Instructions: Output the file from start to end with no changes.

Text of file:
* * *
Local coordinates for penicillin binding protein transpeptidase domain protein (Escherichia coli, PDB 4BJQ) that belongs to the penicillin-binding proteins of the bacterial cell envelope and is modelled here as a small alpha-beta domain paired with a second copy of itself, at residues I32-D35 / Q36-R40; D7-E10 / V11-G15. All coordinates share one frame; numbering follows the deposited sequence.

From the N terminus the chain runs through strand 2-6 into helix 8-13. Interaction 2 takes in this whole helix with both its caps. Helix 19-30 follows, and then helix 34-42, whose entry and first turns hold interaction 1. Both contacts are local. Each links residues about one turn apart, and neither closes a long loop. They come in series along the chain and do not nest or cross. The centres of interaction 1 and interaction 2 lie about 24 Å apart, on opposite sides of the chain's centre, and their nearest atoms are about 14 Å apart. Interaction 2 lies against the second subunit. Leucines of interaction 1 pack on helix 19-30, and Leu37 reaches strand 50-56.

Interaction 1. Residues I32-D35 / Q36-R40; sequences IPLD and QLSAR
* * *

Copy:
Local coordinates for penicillin binding protein transpeptidase domain protein (Escherichia coli, PDB 4BJQ) that belongs to the penicillin-binding proteins of the bacterial cell envelope and is modelled here as a small alpha-beta domain paired with a second copy of itself, at residues I32-D35 / Q36-R40; D7-E10 / V11-G15. All coordinates share one frame; numbering follows the deposited sequence.

From the N terminus the chain runs through strand 2-6 into helix 8-13. Interaction 2 takes in this whole helix with both its caps. Helix 19-30 follows, and then helix 34-42, whose entry and first turns hold interaction 1. Both contacts are local. Each links residues about one turn apart, and neither closes a long loop. They come in series along the chain and do not nest or cross. The centres of interaction 1 and interaction 2 lie about 24 Å apart, on opposite sides of the chain's centre, and their nearest atoms are about 14 Å apart. Interaction 2 lies against the second subunit. Leucines of interaction 1 pack on helix 19-30, and Leu37 reaches strand 50-56.

Interaction 1. Residues I32-D35 / Q36-R40; sequences IPLD and QLSAR